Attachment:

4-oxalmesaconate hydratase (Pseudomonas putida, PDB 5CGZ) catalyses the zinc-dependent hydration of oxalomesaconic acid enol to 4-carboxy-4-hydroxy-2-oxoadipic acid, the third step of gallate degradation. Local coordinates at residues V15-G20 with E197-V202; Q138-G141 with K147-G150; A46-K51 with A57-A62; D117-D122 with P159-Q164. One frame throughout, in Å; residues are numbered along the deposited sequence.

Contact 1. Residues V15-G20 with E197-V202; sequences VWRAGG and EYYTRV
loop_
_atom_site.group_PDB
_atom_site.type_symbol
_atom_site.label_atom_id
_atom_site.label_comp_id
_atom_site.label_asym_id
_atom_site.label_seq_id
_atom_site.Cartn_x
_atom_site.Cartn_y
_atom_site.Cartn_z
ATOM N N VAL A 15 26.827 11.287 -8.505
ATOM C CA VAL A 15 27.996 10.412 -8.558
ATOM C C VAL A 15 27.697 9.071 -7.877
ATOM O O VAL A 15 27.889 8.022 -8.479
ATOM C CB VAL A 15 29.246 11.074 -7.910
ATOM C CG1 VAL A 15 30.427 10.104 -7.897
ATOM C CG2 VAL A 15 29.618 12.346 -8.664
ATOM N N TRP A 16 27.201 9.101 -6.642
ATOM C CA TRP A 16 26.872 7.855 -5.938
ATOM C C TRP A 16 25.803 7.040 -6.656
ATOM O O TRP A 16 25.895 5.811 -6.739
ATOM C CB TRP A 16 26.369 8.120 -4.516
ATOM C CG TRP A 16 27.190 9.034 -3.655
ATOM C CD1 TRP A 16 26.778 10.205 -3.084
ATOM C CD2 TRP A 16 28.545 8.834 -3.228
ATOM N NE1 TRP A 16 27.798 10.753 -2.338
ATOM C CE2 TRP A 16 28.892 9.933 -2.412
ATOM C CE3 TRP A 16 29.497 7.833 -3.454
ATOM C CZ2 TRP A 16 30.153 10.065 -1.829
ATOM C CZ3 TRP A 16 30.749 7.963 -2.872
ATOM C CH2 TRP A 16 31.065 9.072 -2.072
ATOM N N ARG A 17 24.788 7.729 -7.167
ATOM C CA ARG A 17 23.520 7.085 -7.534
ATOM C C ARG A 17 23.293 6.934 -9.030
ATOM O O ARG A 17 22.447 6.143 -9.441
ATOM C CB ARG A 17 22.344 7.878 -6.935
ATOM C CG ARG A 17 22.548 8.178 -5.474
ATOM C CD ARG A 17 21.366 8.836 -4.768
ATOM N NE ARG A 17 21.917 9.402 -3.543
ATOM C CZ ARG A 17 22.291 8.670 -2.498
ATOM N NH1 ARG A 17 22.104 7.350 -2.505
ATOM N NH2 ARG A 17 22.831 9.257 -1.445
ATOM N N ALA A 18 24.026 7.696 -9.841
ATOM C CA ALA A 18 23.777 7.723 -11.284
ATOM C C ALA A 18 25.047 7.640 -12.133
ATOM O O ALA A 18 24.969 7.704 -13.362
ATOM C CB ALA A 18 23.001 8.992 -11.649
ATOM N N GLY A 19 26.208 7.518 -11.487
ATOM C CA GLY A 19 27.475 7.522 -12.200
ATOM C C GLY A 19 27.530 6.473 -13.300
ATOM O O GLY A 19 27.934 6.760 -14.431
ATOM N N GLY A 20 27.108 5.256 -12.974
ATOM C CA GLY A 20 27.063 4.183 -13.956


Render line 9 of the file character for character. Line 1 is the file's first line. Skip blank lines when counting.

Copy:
_atom_site.label_seq_id